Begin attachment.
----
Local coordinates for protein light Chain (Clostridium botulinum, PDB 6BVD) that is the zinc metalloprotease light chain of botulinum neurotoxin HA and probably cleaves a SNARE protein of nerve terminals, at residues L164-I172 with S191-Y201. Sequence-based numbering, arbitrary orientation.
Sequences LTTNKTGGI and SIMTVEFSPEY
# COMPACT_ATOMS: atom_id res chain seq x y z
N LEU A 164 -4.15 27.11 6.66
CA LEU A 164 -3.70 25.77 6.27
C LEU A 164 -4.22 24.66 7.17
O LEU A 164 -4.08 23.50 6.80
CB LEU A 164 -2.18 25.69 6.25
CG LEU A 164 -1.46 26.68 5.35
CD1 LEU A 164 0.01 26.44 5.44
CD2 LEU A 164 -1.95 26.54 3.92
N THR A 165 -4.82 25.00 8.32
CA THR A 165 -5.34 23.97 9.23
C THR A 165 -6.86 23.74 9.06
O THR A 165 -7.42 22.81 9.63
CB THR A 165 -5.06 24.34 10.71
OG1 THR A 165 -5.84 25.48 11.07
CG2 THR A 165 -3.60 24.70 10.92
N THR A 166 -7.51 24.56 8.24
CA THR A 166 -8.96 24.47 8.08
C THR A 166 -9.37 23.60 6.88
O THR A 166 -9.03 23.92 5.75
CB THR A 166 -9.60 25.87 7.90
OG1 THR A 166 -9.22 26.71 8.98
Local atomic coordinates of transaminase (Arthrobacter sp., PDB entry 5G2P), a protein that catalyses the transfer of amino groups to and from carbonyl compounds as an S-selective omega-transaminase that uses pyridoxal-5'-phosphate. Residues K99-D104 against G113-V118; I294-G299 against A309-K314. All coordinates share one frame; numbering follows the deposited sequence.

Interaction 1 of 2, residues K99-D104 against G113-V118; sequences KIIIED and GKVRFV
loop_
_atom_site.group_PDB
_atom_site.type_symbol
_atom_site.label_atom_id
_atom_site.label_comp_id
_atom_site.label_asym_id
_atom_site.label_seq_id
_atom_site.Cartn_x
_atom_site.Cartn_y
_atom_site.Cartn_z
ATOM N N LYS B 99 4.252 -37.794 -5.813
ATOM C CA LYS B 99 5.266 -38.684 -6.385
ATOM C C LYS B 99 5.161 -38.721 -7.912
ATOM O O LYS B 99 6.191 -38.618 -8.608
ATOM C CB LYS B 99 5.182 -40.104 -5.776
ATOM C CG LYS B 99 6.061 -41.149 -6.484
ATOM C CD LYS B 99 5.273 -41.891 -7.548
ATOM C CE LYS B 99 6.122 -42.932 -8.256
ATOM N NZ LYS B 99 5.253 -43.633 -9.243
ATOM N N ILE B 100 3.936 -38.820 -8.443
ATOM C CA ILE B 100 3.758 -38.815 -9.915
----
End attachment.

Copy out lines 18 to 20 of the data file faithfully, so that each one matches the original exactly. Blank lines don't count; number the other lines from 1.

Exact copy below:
CG2 THR A 165 -3.60 24.70 10.92
N THR A 166 -7.51 24.56 8.24
CA THR A 166 -8.96 24.47 8.08